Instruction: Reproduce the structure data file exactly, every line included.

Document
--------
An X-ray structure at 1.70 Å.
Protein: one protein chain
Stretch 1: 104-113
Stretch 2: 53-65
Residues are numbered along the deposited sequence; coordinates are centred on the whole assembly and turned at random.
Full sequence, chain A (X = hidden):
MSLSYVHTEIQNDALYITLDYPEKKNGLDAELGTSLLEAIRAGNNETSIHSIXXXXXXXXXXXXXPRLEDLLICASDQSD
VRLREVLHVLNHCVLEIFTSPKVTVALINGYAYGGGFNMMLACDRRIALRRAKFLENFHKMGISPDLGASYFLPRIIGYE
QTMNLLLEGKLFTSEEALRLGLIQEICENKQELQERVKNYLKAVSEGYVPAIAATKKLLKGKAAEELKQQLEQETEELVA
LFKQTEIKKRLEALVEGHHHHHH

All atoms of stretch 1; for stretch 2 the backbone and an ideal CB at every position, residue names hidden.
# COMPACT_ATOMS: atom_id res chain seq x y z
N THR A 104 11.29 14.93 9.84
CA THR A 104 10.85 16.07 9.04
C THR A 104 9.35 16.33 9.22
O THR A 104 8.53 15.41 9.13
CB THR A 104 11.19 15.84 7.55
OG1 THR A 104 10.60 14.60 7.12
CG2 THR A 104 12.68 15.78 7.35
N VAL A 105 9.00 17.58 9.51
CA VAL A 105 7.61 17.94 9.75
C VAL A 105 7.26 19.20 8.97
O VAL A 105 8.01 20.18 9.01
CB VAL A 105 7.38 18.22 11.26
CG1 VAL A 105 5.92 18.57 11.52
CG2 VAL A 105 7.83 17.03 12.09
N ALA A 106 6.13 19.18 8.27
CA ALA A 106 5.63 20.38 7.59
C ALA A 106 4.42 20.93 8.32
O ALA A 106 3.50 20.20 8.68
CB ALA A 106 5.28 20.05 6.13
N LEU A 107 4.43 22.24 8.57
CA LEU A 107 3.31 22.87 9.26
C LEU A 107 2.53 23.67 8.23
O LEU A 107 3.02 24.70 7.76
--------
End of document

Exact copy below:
An X-ray structure at 1.70 Å.
Protein: one protein chain
Stretch 1: 104-113
Stretch 2: 53-65
Residues are numbered along the deposited sequence; coordinates are centred on the whole assembly and turned at random.
Full sequence, chain A (X = hidden):
MSLSYVHTEIQNDALYITLDYPEKKNGLDAELGTSLLEAIRAGNNETSIHSIXXXXXXXXXXXXXPRLEDLLICASDQSD
VRLREVLHVLNHCVLEIFTSPKVTVALINGYAYGGGFNMMLACDRRIALRRAKFLENFHKMGISPDLGASYFLPRIIGYE
QTMNLLLEGKLFTSEEALRLGLIQEICENKQELQERVKNYLKAVSEGYVPAIAATKKLLKGKAAEELKQQLEQETEELVA
LFKQTEIKKRLEALVEGHHHHHH

All atoms of stretch 1; for stretch 2 the backbone and an ideal CB at every position, residue names hidden.
# COMPACT_ATOMS: atom_id res chain seq x y z
N THR A 104 11.29 14.93 9.84
CA THR A 104 10.85 16.07 9.04
C THR A 104 9.35 16.33 9.22
O THR A 104 8.53 15.41 9.13
CB THR A 104 11.19 15.84 7.55
OG1 THR A 104 10.60 14.60 7.12
CG2 THR A 104 12.68 15.78 7.35
N VAL A 105 9.00 17.58 9.51
CA VAL A 105 7.61 17.94 9.75
C VAL A 105 7.26 19.20 8.97
O VAL A 105 8.01 20.18 9.01
CB VAL A 105 7.38 18.22 11.26
CG1 VAL A 105 5.92 18.57 11.52
CG2 VAL A 105 7.83 17.03 12.09
N ALA A 106 6.13 19.18 8.27
CA ALA A 106 5.63 20.38 7.59
C ALA A 106 4.42 20.93 8.32
O ALA A 106 3.50 20.20 8.68
CB ALA A 106 5.28 20.05 6.13
N LEU A 107 4.43 22.24 8.57
CA LEU A 107 3.31 22.87 9.26
C LEU A 107 2.53 23.67 8.23
O LEU A 107 3.02 24.70 7.76